Eight Steps Toward a Writing Practice

by | Jun 3, 2019

I got my MFA in the era when you figured out this stuff for yourself, not always very well. When I timidly approached one of my professors about how to develop a writing practice, he looked at me blankly and said, “Write.”

My professor was right in more ways than I could understand at the time. In many ways, the answer is just “write.” But there are lots of things a writer can do to set herself up for success. Here is the advice I would now give my twenty-something-year-old self.

• Aim for 10-15 hours a week. I’ve tracked my writing for years (more on that in a minute) and this is the closest I can give to a magic formula. Something truly magical happens at the ten-hour mark. More than fifteen is awesome. Less than ten is like going to the gym once every couple of weeks.

• Develop a realistic definition of “writing.”Writing is not only putting words on a page; writing is also research, journaling about what you’re writing, or staring at a lake wondering how to revise something. Making that 10-15 hours all drafting or editing sets the bar too high and sets you up to fail.

• Know your demons. To keep myself honest, I informally try to put actual words on the page for at least half my 10-15 hours a week, then use up to half my other hours for journaling or thinking. I do have to schedule my reading and Internet research as separate activities, because I have bad Internet hygiene and also use reading to avoid writing.

Roseanne Bane, whose book Around the Writer’s Block is one of my favorite books on writing, says that only counting the actual drafting part of writing as writing is like being a winemaker, but only counting the act of decanting finished wine into bottles as winemaking and ignoring the time it takes to grow the grapes, harvest, etc.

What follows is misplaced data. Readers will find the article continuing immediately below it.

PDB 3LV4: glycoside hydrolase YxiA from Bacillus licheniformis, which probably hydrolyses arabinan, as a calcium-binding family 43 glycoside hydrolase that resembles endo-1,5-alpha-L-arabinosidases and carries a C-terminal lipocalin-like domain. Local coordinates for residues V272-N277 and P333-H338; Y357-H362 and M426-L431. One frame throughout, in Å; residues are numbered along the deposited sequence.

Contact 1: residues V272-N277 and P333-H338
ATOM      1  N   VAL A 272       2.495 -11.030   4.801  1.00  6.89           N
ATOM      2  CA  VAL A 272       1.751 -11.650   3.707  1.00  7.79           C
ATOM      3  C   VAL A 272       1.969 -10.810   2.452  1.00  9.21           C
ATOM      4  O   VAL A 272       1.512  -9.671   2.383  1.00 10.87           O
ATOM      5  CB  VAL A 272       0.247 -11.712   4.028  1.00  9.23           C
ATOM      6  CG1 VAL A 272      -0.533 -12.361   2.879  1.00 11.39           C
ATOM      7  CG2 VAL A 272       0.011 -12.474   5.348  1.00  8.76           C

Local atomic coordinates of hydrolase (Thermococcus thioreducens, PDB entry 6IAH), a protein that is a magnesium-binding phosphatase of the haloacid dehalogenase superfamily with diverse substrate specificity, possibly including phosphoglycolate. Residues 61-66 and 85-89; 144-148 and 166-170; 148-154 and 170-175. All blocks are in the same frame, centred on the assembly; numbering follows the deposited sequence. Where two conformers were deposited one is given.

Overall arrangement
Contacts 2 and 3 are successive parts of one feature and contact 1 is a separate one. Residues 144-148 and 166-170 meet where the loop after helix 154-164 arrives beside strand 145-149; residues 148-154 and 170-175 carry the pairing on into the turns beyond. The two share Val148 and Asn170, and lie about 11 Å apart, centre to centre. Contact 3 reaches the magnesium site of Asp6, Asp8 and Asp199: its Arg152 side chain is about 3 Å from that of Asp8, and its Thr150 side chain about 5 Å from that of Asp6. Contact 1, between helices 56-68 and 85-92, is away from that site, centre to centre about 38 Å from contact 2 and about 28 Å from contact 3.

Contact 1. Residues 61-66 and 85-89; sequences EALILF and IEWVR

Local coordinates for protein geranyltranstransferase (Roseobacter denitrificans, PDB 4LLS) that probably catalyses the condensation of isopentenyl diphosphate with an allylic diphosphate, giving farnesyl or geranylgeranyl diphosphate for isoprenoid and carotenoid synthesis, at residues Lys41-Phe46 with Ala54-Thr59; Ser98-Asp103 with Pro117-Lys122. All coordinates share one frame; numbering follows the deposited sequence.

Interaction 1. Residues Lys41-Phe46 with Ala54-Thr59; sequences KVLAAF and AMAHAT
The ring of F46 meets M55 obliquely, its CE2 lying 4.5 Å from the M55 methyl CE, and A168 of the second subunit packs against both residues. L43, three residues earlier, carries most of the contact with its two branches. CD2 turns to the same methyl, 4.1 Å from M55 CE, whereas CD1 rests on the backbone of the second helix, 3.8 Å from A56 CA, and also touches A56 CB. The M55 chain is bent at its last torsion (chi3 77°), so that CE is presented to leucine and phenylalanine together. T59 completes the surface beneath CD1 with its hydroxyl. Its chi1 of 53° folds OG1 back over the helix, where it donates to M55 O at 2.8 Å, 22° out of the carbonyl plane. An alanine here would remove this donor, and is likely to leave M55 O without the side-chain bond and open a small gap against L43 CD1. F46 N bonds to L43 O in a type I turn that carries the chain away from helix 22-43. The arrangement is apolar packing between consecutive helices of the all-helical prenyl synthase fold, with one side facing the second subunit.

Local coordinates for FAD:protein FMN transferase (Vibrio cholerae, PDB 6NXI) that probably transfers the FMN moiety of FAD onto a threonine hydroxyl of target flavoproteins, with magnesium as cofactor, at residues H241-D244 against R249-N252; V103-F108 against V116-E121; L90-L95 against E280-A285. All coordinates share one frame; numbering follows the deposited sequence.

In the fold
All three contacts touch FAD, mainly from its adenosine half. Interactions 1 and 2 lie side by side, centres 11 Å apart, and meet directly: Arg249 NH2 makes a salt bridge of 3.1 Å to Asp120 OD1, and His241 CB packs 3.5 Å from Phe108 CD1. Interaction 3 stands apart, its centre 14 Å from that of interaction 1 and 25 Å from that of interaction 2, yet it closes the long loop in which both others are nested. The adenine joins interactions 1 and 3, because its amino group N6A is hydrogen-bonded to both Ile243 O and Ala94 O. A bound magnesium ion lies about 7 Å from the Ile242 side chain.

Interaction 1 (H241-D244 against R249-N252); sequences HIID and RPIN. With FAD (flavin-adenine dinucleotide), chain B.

• Keep the stakes small. Bane distinguishes between a daily writing commitment and a daily writing target. The target is the amount of time you hope to write, but you only need to commit to fifteen minutes a day. 

This was life changing for me. I used to set my goals so high I was afraid to try to meet them. But I can always overcome the anxiety necessary to sit for fifteen minutes. Fifteen minutes in, I’m usually deep enough into my work that I’ve forgotten my resistance.

• Track your writing so that you know you are honoring your commitment to yourself. I do this in two ways.

I put foil stars on my calendar, one for each hour I write.

I also keep what my friend Greg calls a treadmill journal, a small notebook in which I make an entry for each day I write. Each entry contains:

  1. The date;
  2. The time I sat down, and the time I stopped;
  3. The main thing I planned to work on;
  4. What I actually did;
  5. And how it went.

Before you get up from your writing each session, write down your plans for #1, #2, and #3 of the next session, thus setting a schedule for yourself.

• Notes count. If your life is too intense for a formal practice, take notes in your journal, and use them later. I began a tenure clock, gave birth to a child, and turned forty all in the same year. I was overwhelmed.

I didn’t have much time to write. I would draft, in my journal, pieces I wished I had time to work on, while drinking coffee in the morning. I privately thought of this as my journal of despair.